In October 2018, six years after it was first released, the EU published its updated bioeconomy strategy. The strategy targets “all sectors and systems that rely on biological resources”, and aims to encourage healthy ecosystems, sustainable management of natural resources, and mitigation and adaptation to climate change. The Commission has laid out 14 actions to be launched in 2019 and implemented by 2025, in keeping with EU and international policy goals.
Yet the strategy displays worrying gaps and assumptions.
First, there is no acknowledgement that burning biomass releases greenhouse gases and keeps us trapped in the burning economy, nor does it mention that bioenergy is best produced from waste at the end of the hierarchy of uses, rather than by felling forests for the sole purpose of creating bioenergy. Second, it states that the bioeconomy can help reach the objective of ‘plastic free seas’ but does not raise the issue of ‘biowaste’ which, without clear plans for its disposal, could harm the environment (such as oceans) like any other plastic waste. The need to reduce consumption is another striking omission: Europe cannot institute a bioeconomy if its Member States continue to consume without limit, but the strategy will achieve nothing to this effect.
The Commission also states that it will pilot ‘carbon farming’ whereby countries are enabled to buy carbon credits from farmers and forest owners, who take on the administrative burden of ensuring that they account for emissions. The strategy does not state whether this will take the form of ‘offsets’ and allow countries to increase their emissions, which would put climate targets far from reach. Fern is strongly critical of any scheme that promotes offsetting. Offsetting does not mean that greenhouse gases are not being released; it simply means that someone aside from the polluter is taking responsibility. According to the latest Intergovernmental Panel on Climate Change (IPCC) report, we need both to reduce emissions as fast as possible AND increase carbon dioxide removals..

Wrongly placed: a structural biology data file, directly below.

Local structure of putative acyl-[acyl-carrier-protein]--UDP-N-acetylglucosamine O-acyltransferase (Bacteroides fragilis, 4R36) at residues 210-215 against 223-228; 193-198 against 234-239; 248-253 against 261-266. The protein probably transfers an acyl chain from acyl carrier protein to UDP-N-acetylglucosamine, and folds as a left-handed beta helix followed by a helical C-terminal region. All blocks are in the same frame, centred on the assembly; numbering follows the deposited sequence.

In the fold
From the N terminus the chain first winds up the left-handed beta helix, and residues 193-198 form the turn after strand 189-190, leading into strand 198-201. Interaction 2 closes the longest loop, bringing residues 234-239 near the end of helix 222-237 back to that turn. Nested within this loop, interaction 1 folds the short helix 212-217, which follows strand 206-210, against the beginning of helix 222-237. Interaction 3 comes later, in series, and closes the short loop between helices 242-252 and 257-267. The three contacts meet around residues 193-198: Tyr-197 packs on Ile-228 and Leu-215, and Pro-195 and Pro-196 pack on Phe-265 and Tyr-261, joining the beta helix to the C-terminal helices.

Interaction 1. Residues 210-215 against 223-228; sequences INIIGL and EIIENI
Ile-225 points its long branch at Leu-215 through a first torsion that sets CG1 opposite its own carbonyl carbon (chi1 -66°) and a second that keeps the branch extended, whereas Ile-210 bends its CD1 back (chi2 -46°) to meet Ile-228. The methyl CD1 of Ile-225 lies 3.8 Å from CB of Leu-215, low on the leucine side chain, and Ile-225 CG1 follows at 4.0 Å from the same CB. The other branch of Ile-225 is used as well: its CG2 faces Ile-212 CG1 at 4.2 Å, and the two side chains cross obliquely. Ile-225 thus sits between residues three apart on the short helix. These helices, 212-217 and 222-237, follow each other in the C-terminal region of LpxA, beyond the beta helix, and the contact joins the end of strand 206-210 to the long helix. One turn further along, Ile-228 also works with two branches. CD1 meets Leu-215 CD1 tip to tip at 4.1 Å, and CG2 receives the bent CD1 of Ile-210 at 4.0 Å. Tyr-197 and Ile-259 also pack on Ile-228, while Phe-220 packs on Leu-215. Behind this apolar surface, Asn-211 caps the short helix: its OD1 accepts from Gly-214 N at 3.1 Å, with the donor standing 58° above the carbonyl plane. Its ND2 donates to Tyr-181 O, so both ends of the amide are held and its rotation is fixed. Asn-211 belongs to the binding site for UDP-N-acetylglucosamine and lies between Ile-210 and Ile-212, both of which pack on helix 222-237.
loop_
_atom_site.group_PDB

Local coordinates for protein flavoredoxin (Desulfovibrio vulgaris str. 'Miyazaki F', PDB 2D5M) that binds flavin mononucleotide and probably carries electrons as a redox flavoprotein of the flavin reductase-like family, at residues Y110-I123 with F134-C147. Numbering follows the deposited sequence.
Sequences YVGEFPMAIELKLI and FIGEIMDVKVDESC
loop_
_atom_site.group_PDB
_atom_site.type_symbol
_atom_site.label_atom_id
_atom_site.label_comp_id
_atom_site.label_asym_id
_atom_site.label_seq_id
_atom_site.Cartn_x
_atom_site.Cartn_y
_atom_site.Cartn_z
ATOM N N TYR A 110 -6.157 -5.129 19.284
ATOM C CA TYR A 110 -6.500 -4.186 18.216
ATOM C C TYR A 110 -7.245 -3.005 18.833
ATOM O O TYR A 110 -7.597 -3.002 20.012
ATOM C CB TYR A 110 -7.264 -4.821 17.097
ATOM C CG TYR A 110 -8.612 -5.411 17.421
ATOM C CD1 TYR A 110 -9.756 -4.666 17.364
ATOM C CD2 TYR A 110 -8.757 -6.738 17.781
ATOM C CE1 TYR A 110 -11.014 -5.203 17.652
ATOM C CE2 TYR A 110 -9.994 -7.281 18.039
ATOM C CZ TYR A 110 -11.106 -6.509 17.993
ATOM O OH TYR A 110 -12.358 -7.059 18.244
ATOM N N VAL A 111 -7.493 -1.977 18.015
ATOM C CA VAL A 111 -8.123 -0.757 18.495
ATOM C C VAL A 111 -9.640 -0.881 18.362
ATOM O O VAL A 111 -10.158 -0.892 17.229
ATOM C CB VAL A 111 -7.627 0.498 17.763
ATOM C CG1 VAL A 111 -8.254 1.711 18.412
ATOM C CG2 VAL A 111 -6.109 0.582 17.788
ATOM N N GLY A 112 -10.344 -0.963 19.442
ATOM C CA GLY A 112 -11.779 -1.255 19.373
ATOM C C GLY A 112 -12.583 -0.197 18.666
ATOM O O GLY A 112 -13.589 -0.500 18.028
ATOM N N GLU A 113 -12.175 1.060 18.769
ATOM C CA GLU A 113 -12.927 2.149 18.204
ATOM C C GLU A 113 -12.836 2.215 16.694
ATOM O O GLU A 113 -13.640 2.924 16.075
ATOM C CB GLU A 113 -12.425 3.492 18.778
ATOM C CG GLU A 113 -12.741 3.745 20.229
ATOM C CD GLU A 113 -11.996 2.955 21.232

More research is needed. Fern calls for a study that quantifies, insofar as possible, how much carbon dioxide would be emitted and how much sequestered by an EU bioeconomy. The present Strategy does not include a clear quantification of the net impact of a bioeconomy, although this is something that the Joint Research Committee is assessing.
How does the bioeconomy compare with the fossil-based economy, and with an economy that runs on wind and solar rather than bioenergy? Can the risks and benefits be clarified? To understand whether the bioeconomy Strategy will achieve its goals, we need verifiable information to fill the gaps.
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